Most touring chamber-music ensembles stick closely to the tried (or is that tired?) and true 19th- and early 20th-century Central European repertoire. Not the Dalí Quartet. Starting out in Venezuela’s famous El Sistema music training program, which also produced L.A. Philharmonic music director Gustavo “The Dude” Dudamel, the members of Dalí Quartet went on to study at major American conservatories.
Now based in Philadelphia, the quartet never forgot its roots, specializing in 20th-century music from Central and South American composers that’s too rarely heard in the typical chamber music recital. For their Nov. 22 afternoon performance at the University of Oregon’s ChamberMusic@Beall series, the foursome will play some greats: music by contemporary Venezuelan composer Efraín Amaya; the great 20th-century Argentine composer Astor Piazzolla’s Four for Tango; the early 20th-century French-Argentine tango superstar Carlos Gardel, other Venezuelan and Cuban music; and (for variety’s sake) a couple of classics by dead European white males — German composer Johannes Brahms’s third quartet and Spanish composer Joaquín Turina’s The Bullfighter’s Prayer.
If you’re closer to Corvallis that same Sunday afternoon, you can hear another fine chamber ensemble, the Amelia Trio, play contemporary Russian composer Lera Auerbach’s evocative second piano trio, Triptych (which, like the titular painting, calls its movements “panels”), Dvorak’s famous “Dumky” trio and Debussy’s wondrous G major piano trio at the Episcopal Church of the Good Samaritan (333 NW 35th St.).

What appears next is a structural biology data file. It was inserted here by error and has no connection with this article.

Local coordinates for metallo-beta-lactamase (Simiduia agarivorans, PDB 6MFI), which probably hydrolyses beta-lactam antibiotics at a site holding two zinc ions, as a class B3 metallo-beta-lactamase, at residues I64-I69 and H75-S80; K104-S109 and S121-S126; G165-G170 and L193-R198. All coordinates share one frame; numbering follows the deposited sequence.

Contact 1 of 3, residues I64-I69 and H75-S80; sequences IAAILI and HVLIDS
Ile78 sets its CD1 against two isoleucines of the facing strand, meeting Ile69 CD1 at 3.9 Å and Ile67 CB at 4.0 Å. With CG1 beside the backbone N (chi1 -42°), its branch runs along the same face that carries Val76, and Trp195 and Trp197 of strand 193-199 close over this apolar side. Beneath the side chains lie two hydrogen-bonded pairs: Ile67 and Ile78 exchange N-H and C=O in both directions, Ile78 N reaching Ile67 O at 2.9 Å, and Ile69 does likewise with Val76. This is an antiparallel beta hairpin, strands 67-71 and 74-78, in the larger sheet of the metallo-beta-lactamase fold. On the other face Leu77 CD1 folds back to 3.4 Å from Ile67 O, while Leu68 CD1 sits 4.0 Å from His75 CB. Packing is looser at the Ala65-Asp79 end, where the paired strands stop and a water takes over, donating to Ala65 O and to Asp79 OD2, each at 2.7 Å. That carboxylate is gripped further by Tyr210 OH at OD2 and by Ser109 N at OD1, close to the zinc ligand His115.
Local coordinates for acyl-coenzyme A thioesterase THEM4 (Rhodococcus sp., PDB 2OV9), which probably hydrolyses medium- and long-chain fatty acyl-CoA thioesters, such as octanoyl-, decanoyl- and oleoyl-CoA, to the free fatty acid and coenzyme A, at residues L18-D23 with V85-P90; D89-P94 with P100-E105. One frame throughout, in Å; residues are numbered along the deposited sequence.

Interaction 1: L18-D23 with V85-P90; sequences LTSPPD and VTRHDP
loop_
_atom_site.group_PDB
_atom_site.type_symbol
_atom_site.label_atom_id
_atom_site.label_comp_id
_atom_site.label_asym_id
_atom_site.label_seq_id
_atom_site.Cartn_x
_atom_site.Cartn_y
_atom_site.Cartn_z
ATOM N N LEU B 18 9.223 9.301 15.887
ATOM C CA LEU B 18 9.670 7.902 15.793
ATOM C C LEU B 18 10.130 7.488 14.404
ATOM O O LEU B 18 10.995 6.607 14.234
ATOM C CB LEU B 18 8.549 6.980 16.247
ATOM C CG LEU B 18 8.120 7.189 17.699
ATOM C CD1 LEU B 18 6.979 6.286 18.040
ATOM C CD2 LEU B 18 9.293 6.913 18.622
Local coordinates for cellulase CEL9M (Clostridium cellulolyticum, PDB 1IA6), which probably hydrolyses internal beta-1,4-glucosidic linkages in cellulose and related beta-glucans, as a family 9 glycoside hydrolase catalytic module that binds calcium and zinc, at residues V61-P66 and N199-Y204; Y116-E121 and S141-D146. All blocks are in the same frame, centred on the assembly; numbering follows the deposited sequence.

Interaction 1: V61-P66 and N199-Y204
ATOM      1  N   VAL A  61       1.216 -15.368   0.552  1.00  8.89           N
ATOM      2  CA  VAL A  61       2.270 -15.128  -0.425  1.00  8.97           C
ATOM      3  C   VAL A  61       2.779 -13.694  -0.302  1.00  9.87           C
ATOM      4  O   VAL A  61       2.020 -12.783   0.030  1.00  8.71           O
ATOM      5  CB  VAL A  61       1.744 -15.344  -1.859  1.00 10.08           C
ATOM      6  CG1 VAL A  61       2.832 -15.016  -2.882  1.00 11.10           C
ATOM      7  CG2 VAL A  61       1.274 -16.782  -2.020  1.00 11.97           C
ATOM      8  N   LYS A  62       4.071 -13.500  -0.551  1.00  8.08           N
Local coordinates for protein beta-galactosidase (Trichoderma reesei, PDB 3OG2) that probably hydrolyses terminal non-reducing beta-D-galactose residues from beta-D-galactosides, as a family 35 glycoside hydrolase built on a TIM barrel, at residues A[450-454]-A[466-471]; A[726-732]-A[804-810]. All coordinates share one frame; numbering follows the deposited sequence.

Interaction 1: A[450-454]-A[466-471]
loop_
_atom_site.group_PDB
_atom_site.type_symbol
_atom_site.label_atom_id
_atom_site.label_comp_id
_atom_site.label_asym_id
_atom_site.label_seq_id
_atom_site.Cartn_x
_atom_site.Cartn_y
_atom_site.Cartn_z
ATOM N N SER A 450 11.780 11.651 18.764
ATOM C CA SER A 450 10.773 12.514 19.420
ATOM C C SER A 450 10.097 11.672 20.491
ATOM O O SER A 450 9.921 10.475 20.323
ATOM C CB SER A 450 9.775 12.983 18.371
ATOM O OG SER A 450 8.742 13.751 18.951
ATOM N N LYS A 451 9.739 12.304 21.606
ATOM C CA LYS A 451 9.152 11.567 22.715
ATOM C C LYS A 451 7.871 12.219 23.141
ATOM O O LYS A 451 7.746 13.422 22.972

The Dalí Quartet show is but one of the month’s UO treats. At 7 pm Thursday, Nov. 19, at Beall, soprano Amalia Osuga (a student of the great singer and UO faculty member Milagro Vargas) and pianist Ednaldo Borba perform one of the 20th-century’s finest vocal compositions: French composer and mystic Olivier Messiaen’s 1936-8 Songs of Earth and Sky (Chants de Terre et de Ciel). Written during a happy time in the still-under-30 composer’s life, it’s a swirling, sometimes sultry and altogether dazzling half-hour song cycle that hasn’t been performed in Eugene in at least two decades.
At 7 pm Saturday, Nov. 21, at Thelma Schnitzer Hall, Future Music Oregon — the UO’s electronic music program — brings Polish composer and now Stanford prof Jaroslaw Kapuscinski to perform his intermedia creations, which lately have augmented his music with interactive video accompaniments. I hope he shows his witty 1992 Mondrian Variations.
The same night at 7:30 pm in Beall, the University Symphony plays an orchestral version of Stravinsky’s devilish A Soldier’s Tale and music by Delius and Ibert.
At 7:30 pm Monday, Nov. 30, UO faculty pianist Alexandre Dossin continues his series of Brahms’s complete chamber music with the gorgeous Clarinet Trio, second Clarinet Sonata (both starring Eugene Symphony star Michael Anderson) and first Cello Sonata, with Steven Pologe.
For a different kind of chamber music, check out The Shedd at 7:30 pm Thursday, Nov. 19, when splendid saxophonist Joe Manis joins chanteuse Siri Vik for the latest in their series of covers of classic jazz albums, this one less well-known than its predecessors: the great singer Abbey Lincoln’s That’s Him!, which includes music by Kurt Weill, Harold Arlen, Billie Holiday and more. Excellent Portland pianist Greg Goebel, bassist Tyler Abbott and drummer Todd Strait will back the duo.
And next Friday, Nov. 27, from 7:30 to 10 pm, Bay Area-based singer Ramana Vieira brings her quartet (cello, bass, 12-string guitar and drums) to The Jazz Station to perform the magnificently melancholy Portuguese balladry of fado, along with more upbeat numbers from her latest album. Vieira’s show completes a world musical tour featuring stops in France, Latin America, Russia, Portugal, Poland, Spain and New York.